The experience of all employees should reflect the organization's values - and all employees should feel that they share in the organization's success

Brickson Diamond, CEO of Big Answers, on creating a direct pathway between the values and success of an organization and its diverse employees sharing in that success. “What is positive and what is constructive are really around the notions of organizations digging into conversations about their values and their success metrics. What are the markers of success for our founders, leaders, and senior folks? And how well connected are diverse people to those values and metrics in their lived experience? Are we building out pathways, platforms and connectivity points for diverse employees to fully understand the value set of the organization? Are diverse people enjoying the success? How equitably are folks participating in the riches of your success? When organizations are doing that, they are creating inclusion, belonging, and success not just for Black or BIPOC members of the team, but for the whole organization—and giving new vitality to the organization as a whole.”

Find balance between immediate reactions to current events and sustainable commitments that address the underlying needs

Leslie Mays, director of diversity, equity, and inclusion at the Gates Foundation, on balancing the need for urgent responses with sustainable impact.  “I believe we are at a tipping point. This is a unique point in time when a window has opened, and we have to push as much as possible through that window, as DE&I leaders and executives in our organizations, because when the news cycle changes – and it will change – it doesn’t mean that this need will go away. But it means that we would have had to have been strategic and make things happen in a way that we haven’t before. There is a desire to do something, to make statements, and to put money into it – but let’s be very strategic and thoughtful so that what we do in this time does have sustainable impact going forward. That’s the opportunity that we have to focus on.”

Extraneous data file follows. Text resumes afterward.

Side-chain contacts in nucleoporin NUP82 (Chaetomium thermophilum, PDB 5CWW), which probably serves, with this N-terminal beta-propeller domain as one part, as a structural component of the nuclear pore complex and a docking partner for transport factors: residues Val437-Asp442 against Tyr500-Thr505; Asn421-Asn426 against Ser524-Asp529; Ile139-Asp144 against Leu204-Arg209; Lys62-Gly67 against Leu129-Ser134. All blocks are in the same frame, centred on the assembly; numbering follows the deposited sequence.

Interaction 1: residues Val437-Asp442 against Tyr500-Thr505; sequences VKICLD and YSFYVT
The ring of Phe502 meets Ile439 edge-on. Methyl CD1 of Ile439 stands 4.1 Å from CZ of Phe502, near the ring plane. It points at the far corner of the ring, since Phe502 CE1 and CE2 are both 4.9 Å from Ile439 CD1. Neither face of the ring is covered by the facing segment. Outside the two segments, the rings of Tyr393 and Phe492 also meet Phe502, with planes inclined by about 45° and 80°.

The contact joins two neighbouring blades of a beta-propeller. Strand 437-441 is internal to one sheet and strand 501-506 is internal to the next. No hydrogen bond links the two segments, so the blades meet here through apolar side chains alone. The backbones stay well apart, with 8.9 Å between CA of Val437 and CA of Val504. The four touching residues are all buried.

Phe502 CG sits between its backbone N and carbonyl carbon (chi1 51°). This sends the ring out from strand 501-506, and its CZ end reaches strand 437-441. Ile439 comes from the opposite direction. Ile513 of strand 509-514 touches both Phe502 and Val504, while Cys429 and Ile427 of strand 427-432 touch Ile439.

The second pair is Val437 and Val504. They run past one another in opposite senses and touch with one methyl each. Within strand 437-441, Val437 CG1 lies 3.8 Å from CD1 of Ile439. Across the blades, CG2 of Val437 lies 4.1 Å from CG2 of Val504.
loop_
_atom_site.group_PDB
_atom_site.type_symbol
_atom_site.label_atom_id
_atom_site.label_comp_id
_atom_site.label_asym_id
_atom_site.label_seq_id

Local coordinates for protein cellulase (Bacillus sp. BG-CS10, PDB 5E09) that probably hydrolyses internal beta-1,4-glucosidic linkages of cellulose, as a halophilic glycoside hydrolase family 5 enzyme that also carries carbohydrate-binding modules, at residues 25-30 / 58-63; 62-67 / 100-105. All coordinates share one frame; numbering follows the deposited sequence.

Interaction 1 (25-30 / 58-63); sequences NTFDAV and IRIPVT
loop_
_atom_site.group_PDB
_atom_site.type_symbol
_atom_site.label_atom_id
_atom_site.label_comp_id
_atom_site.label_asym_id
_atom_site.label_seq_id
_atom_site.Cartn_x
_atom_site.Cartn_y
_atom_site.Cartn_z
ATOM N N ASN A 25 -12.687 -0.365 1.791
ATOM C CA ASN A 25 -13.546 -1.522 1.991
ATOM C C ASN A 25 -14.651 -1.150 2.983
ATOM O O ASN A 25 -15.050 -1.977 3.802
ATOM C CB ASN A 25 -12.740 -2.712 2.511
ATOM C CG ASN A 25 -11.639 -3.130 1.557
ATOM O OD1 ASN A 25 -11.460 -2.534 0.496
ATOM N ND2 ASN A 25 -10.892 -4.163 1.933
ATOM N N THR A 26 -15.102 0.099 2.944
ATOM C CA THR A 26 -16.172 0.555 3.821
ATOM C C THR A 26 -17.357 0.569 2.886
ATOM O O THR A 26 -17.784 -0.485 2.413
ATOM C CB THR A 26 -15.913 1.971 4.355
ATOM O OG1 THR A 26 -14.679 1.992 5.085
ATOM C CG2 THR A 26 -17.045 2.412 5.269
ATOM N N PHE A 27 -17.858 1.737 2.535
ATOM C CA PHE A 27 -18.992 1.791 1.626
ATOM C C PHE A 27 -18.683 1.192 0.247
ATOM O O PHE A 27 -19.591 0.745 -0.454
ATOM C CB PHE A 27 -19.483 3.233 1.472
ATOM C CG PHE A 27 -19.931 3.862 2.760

When developing DE&I strategies, organizations should take a more holistic view of the challenges that diverse groups encounter

Fatima Goss Graves, president and CEO of the National Women’s Law Center, recognizing the intersectional nature of the current movement for racial justice.  “Everyone must recognize that racial injustice is tied to gender injustice, is tied to disability injustice, and that economic injustice makes its way through all of that. This younger generation of leaders are not afraid to name that recognition in how they work and the agendas they are creating.”

Additional Authors & Resources

JEMI CROOKES is a member of Russell Reynolds Associates’ Center for Leadership Insight. She is based in Washington, DC.
ALIX STUART is a member of Russell Reynolds Associates’ Center for Leadership Insight. She is based in Boston.

Leadership During the Current Crisis: A Conversation with Leading Chief Diversity Officers
Supporting Black Executives on Their Path to Board Service
The Role of Corporations in Promoting Racial Equity: Moving from Intention to Impact